- Family history. If one or more of the child’s parents wet the bed as children, their child often has a significant risk of wetting the bed.
- Attention to deficiency/hyperactivity disorder (ADHD). Bedwetting is more likely in children with ADHD.
Depending on the situation, the following may be prescribed by your doctor to identify any underlying cause of bedwetting and to help determine treatment:
- Physical test
- Discussion of symptoms, fluid consumption, family history, bowel, and urinary habits, and issues associated with bedwetting;
- Urine tests to check for effects of infection or diabetes
- X-rays or other imaging tests of the kidneys or bladder to analyze the structure of the urinary tract;
- Other forms of tests or assessments of the urinary tract as required
Most of those children grew up bedwetting on their own. If you need treatment then you should discuss solutions with your doctor and identify what would work better with your situation.
Suppose your child is not especially disturbed or embarrassed by an occasional wet night. In that case, lifestyle changes—such as eliminating coffee entirely and restricting the intake of fluid in the evening—may work well. However, if lifestyle changes are not effective, or if your high school student is scared to wet the bed. Additional treatments can improve him or her.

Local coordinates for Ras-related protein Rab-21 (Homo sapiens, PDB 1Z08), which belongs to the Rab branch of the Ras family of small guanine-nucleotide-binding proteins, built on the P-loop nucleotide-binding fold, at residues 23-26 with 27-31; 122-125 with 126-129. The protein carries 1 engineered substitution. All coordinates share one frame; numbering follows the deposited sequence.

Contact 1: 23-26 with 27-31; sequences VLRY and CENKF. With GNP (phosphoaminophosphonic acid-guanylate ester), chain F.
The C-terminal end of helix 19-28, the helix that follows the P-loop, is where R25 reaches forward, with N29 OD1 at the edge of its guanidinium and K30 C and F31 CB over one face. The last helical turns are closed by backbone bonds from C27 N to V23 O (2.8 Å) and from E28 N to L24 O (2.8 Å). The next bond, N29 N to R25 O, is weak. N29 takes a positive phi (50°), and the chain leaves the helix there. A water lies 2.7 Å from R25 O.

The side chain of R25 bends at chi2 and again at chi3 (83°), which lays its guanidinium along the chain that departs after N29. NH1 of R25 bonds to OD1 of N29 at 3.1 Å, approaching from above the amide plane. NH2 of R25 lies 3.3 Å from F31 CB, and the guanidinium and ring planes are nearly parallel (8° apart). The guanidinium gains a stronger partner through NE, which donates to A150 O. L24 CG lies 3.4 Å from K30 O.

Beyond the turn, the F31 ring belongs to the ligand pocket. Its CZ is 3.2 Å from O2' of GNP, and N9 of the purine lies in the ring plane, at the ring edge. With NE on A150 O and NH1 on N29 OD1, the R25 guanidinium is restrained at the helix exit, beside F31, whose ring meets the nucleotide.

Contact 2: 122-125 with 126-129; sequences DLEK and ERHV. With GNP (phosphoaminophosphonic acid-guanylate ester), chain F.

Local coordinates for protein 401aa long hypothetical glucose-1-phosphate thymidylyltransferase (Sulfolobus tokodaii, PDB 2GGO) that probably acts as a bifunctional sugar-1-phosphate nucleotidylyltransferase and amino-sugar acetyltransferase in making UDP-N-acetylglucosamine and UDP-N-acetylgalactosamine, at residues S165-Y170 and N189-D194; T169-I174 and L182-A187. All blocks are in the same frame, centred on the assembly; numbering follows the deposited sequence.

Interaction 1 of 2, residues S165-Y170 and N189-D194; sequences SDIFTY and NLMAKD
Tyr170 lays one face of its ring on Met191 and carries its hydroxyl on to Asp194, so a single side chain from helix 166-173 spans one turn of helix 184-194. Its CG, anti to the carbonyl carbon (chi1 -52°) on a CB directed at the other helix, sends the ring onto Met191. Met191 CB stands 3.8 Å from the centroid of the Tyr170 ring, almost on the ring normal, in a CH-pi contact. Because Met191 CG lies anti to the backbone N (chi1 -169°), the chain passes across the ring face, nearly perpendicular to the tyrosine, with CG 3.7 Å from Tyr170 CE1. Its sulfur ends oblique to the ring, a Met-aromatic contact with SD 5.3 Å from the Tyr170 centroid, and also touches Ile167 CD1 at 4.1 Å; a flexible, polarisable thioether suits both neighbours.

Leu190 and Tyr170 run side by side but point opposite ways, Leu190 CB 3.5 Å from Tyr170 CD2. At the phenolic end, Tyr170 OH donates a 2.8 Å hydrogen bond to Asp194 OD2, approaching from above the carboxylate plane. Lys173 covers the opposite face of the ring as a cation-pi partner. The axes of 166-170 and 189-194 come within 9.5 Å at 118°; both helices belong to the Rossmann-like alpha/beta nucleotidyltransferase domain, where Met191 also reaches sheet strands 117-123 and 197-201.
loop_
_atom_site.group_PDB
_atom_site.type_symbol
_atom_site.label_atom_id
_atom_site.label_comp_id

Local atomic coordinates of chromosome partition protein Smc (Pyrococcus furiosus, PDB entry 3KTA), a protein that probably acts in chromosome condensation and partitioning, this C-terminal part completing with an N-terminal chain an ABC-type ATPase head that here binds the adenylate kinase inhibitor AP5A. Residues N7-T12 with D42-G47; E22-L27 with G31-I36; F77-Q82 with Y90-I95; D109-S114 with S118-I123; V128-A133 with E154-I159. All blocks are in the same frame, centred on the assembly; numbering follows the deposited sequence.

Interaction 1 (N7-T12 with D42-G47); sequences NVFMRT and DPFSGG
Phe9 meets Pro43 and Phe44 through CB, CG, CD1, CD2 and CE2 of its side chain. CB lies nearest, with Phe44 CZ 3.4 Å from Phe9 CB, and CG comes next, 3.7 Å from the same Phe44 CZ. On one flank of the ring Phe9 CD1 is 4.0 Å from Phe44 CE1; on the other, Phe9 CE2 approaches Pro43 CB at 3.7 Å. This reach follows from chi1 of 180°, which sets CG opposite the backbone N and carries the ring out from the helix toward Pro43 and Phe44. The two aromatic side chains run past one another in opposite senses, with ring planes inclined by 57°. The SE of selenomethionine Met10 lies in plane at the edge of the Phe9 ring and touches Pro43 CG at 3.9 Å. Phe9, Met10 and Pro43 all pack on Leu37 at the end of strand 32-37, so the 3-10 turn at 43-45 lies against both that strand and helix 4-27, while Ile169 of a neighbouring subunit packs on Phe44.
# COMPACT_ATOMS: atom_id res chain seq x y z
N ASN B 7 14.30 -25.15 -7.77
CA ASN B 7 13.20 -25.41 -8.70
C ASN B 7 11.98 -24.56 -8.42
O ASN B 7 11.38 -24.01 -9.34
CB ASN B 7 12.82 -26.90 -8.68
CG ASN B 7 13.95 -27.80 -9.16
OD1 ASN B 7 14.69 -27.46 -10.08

If identified, the underlying causes of bedwetting, such as constipation or sleep apnea, should be addressed before further treatment.
Options for the treatment of bedwetting can include moisture alarms and medication.
Your child’s doctor can recommend medicine for a short period of time to stop bedwetting as a last resort.
Certain types of medication may:
- Slow production of urine during the night. Drug desmopressin (DDAVP) decreases the production of urine at night. But drinking too much liquid with the drug can cause problems. You should stop desmopressin if your child has symptoms such as fever, diarrhea, or nausea. Make sure to follow the instructions carefully for the use of this drug.
- Desmopressin is taken orally as a tablet and is only for children above 5 years of age. According to the Food and Drug Administration, nasal spray forms of desmopressin (Noctiva, others) are no longer recommended for bedwetting due to the possibility of severe side effects.
- Calm your bladder. If your child has a small bladder, an anticholinergic medication such as oxybutynin (Ditropan XL) can help reduce the bladder’s contraction and increase the capacity of the bladder, especially if there is daytime wetting. This medication may usually be given combined with other drugs. You should only use this drug when all therapies have failed.
- Sometimes a mixture of drugs is more effective. There are no guarantees, however, and the drug does not solve the problem. Bedwetting normally resumes when you stop the drug until it resolves on its own at an age that varies from child to child.
The Bottom Line
It might not be possible to avoid all enuresis cases, especially those related to the baby’s anatomy problems. It may help reduce the disease’s problems when your child is evaluated by a pediatrician as soon as symptoms appear. Being positive and patient with a child during toilet training will help prevent negative feelings about using the toilet.